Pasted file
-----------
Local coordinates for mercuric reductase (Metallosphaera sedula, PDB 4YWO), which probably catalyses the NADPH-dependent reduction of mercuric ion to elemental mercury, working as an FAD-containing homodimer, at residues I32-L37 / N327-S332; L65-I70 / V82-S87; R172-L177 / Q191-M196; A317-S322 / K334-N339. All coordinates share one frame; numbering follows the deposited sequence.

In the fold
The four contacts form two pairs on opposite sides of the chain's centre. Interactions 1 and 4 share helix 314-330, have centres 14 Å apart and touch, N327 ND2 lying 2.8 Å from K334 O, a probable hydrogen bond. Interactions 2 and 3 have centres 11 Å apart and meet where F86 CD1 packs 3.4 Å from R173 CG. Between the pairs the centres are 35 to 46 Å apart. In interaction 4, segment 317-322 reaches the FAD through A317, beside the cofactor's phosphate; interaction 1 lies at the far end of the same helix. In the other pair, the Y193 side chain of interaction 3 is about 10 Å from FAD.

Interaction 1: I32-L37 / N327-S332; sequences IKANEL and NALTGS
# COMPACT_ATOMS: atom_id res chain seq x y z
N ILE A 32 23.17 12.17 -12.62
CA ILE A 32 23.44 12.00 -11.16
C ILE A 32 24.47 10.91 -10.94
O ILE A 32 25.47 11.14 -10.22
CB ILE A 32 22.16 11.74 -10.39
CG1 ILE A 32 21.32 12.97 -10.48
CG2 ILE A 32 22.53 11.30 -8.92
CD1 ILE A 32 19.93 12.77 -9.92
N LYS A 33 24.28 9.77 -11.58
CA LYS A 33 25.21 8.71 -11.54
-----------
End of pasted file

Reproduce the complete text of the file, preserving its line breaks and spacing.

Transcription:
Local coordinates for mercuric reductase (Metallosphaera sedula, PDB 4YWO), which probably catalyses the NADPH-dependent reduction of mercuric ion to elemental mercury, working as an FAD-containing homodimer, at residues I32-L37 / N327-S332; L65-I70 / V82-S87; R172-L177 / Q191-M196; A317-S322 / K334-N339. All coordinates share one frame; numbering follows the deposited sequence.

In the fold
The four contacts form two pairs on opposite sides of the chain's centre. Interactions 1 and 4 share helix 314-330, have centres 14 Å apart and touch, N327 ND2 lying 2.8 Å from K334 O, a probable hydrogen bond. Interactions 2 and 3 have centres 11 Å apart and meet where F86 CD1 packs 3.4 Å from R173 CG. Between the pairs the centres are 35 to 46 Å apart. In interaction 4, segment 317-322 reaches the FAD through A317, beside the cofactor's phosphate; interaction 1 lies at the far end of the same helix. In the other pair, the Y193 side chain of interaction 3 is about 10 Å from FAD.

Interaction 1: I32-L37 / N327-S332; sequences IKANEL and NALTGS
# COMPACT_ATOMS: atom_id res chain seq x y z
N ILE A 32 23.17 12.17 -12.62
CA ILE A 32 23.44 12.00 -11.16
C ILE A 32 24.47 10.91 -10.94
O ILE A 32 25.47 11.14 -10.22
CB ILE A 32 22.16 11.74 -10.39
CG1 ILE A 32 21.32 12.97 -10.48
CG2 ILE A 32 22.53 11.30 -8.92
CD1 ILE A 32 19.93 12.77 -9.92
N LYS A 33 24.28 9.77 -11.58
CA LYS A 33 25.21 8.71 -11.54